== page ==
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Baldwin 81D Fantom fingers.

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  • Baldwin 81D Fantom fingers.

    I bought this Baldwin 81D Fantom fingers the other day for 20 dollars. I was wondering how to tell the year and also how to work the selector with the tempo knob and buttons with the different beats. Sorry I don't know what it is called. I always wanted to learn to play so I thought this would be a good organ to start with. Thank you for your help.

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  • #2
    Early 1970s.

    Press a rhythm button like Waltz and press the On/Off button. The rhythm should start to play. The two knobs should control the volume and speed but it looks like another knob is missing. It may be that the top row of buttons control the sounds that the rhythm uses, so press Bass Drum and Snare Drum. One some organs these sounds are linked to the lower manual and pedals for the organist to play manually. Black sounds for pedals and white sounds for lower manual if that's the case.

    It's very likely that various sounds and effects in the organ won't play due to old age. You could try to fix these, but to be honest, I wouldn't bother. Have some fun with it as it is, if the organ 'bug' bites, then get something rather newer and consider the $20 well spent for getting into a great hobby!
    It's not what you play. It's not how you play. It's the fact that you're playing that counts.

    New website now live - www.andrew-gilbert.com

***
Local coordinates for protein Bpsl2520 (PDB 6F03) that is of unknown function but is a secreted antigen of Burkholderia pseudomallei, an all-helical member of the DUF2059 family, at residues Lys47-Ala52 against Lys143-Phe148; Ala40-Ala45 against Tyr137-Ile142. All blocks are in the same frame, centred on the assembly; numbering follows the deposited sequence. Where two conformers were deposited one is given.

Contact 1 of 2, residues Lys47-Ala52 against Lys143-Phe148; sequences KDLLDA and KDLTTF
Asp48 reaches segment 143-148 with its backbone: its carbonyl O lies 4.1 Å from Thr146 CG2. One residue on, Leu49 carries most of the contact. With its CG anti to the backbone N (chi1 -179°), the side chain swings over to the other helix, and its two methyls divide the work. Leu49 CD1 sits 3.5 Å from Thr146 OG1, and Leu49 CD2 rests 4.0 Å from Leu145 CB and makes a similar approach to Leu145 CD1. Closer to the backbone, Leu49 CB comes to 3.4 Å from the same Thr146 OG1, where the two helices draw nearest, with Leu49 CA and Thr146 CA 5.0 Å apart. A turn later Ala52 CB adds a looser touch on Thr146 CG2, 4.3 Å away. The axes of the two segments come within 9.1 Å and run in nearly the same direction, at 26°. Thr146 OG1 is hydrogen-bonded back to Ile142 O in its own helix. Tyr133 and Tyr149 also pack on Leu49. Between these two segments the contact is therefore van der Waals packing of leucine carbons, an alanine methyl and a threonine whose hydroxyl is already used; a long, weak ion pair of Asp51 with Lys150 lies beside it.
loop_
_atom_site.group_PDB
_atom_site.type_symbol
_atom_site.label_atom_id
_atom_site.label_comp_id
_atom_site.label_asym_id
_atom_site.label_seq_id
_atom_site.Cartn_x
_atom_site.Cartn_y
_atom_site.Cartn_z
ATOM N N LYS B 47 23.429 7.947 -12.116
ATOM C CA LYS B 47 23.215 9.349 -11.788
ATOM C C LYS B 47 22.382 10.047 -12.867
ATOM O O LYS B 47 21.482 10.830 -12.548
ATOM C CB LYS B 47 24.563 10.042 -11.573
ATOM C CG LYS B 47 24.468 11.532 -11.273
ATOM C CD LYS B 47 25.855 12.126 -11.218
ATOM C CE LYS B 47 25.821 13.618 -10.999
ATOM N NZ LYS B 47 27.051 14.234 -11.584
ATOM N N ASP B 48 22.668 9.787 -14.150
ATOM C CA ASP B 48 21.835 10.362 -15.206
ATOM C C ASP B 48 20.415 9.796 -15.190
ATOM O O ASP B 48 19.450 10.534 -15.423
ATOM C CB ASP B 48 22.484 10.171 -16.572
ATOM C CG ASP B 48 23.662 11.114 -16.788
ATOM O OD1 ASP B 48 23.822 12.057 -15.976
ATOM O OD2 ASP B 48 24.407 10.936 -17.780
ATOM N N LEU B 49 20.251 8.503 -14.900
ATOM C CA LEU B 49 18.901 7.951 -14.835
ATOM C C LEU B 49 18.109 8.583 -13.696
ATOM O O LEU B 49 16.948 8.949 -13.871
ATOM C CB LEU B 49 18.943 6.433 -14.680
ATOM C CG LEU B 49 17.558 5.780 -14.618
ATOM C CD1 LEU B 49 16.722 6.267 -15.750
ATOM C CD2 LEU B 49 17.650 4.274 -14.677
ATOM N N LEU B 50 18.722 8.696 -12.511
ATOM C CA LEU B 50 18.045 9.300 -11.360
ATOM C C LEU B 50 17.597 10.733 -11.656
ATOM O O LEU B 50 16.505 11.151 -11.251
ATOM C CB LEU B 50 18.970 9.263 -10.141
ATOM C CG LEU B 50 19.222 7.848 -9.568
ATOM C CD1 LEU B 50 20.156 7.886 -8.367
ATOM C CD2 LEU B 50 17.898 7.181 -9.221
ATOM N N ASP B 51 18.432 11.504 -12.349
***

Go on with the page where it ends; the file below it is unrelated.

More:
Current instruments: Roland Atelier AT900 Platinum Edition, Yamaha PSR-S970, Kawai K1m
    Retired Organs: Lots! Kawai SR6 x 2, Hammond L122, T402, T500 x 2, X5. Conn Martinique and 652. Gulbransen 2102 Pacemaker. Kimball Temptation.
    Retired Leslies, 147, 145 x 2, 760 x 2, 710, 415 x 2.
    Retired synths: Korg 700, Roland SH1000, Jen Superstringer, Kawai S100F, Kawai S100P, Kawai K1


    • #3
      Welcome to the Forum.

      As Andy says, do not be too much concerned with the symptoms you describe. You may pick up more problems fiddling there. Those organs have a very nice sound and exceptionally good bass. You might want to check the pedal contacts - those are prone to cause some bad contact and distorted sounds. They all have tiny single spring extensions making contact with a rigid inverted U-shape base and often build up dust and muck. Try to clean those with de-Oxit or similar being careful not to disturb them as they very easily develop a constant contact resulting in a permanently sounding note. When you have done that, check under the keyboard bed for the contacts (similar to the pedals) for the lower manual, if they are sounding some distorted, otherwise leave them be. Somehow they are also more prone to collecting dirt than does the upper manual contacts. They are covered by a cardboard case which is removed by four little screws - lying on your back might make working upside down easier.

      My one has a wrist lever for shutting off the rhythm if/when needed without operating the switch, not unlike the foot switch on the expression pedal found on some other models.

      "Don't make war, make music!" Hammonds, Lowreys, Yamaha's, Gulbransens, Baldwin, Technics, Johannus. Reed organs. Details on request...